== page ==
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  26. Philosophy of Mathematics.Øystein Linnebo - 2017 - Princeton, NJ: Princeton University Press.
    Mathematics is one of the most successful human endeavors—a paradigm of precision and objectivity. It is also one of our most puzzling endeavors, as it seems to deliver non-experiential knowledge of a non-physical reality consisting of numbers, sets, and functions. How can the success and objectivity of mathematics be reconciled with its puzzling features, which seem to set it apart from all the usual empirical sciences? This book offers a short but systematic introduction to the philosophy of mathematics. Readers are (...)
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  27. The Psychology and Philosophy of Natural Numbers.Oliver R. Marshall - 2017 - Philosophia Mathematica (1):nkx002.
    ABSTRACT I argue against both neuropsychological and cognitive accounts of our grasp of numbers. I show that despite the points of divergence between these two accounts, they face analogous problems. Both presuppose too much about what they purport to explain to be informative, and also characterize our grasp of numbers in a way that is absurd in the light of what we already know from the point of view of mathematical practice. Then I offer a positive methodological proposal about the (...)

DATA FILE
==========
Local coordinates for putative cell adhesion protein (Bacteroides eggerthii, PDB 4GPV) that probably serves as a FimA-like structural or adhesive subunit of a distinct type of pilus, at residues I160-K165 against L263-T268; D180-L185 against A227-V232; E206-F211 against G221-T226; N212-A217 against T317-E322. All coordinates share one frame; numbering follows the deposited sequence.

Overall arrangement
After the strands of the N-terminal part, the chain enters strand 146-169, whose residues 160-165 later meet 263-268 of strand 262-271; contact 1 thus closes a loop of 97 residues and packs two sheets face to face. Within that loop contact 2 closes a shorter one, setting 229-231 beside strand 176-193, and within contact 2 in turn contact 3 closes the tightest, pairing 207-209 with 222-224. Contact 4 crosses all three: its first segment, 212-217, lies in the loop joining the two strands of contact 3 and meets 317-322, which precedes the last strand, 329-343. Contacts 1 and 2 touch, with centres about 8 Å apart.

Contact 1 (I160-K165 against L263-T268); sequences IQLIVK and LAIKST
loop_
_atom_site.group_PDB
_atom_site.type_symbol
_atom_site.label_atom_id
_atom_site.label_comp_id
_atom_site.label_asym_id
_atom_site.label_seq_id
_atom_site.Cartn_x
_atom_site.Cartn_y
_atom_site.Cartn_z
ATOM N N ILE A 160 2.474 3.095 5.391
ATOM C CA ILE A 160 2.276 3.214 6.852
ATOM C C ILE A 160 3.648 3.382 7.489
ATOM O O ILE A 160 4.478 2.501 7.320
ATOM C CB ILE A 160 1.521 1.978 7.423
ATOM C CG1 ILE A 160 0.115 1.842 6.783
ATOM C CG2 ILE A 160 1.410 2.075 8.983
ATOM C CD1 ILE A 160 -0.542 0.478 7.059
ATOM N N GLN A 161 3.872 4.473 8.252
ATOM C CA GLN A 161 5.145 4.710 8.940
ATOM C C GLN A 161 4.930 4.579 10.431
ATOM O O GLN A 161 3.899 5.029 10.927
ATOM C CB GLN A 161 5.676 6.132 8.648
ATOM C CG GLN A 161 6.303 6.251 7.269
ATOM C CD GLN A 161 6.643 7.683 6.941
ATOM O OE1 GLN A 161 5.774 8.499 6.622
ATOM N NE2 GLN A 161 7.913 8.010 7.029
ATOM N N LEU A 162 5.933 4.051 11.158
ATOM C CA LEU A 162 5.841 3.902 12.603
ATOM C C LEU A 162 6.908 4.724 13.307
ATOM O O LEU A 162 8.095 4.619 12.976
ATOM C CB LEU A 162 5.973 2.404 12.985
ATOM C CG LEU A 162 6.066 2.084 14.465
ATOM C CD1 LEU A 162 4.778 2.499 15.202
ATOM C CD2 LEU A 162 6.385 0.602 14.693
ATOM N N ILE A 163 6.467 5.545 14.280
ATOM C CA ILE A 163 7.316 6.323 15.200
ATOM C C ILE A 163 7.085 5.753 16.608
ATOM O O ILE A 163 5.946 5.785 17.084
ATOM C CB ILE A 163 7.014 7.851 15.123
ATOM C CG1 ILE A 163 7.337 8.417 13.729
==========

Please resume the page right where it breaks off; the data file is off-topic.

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  28. Universal intuitions of spatial relations in elementary geometry.Ineke J. M. Van der Ham, Yacin Hamami & John Mumma - 2017 - Journal of Cognitive Psychology 29 (3):269-278.
    Spatial relations are central to geometrical thinking. With respect to the classical elementary geometry of Euclid’s Elements, a distinction between co-exact, or qualitative, and exact, or metric, spatial relations has recently been advanced as fundamental. We tested the universality of intuitions of these relations in a group of Senegalese and Dutch participants. Participants performed an odd-one-out task with stimuli that in all but one case display a particular spatial relation between geometric objects. As the exact/co-exact distinction is closely related to (...)
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  29. Philosophy of Mathematics for the Masses : Extending the scope of the philosophy of mathematics.Stefan Buijsman - 2016 - Dissertation, Stockholm University
    One of the important discussions in the philosophy of mathematics, is that centered on Benacerraf’s Dilemma. Benacerraf’s dilemma challenges theorists to provide an epistemology and semantics for mathematics, based on their favourite ontology. This challenge is the point on which all philosophies of mathematics are judged, and clarifying how we might acquire mathematical knowledge is one of the main occupations of philosophers of mathematics. In this thesis I argue that this discussion has overlooked an important part of mathematics, namely mathematics (...)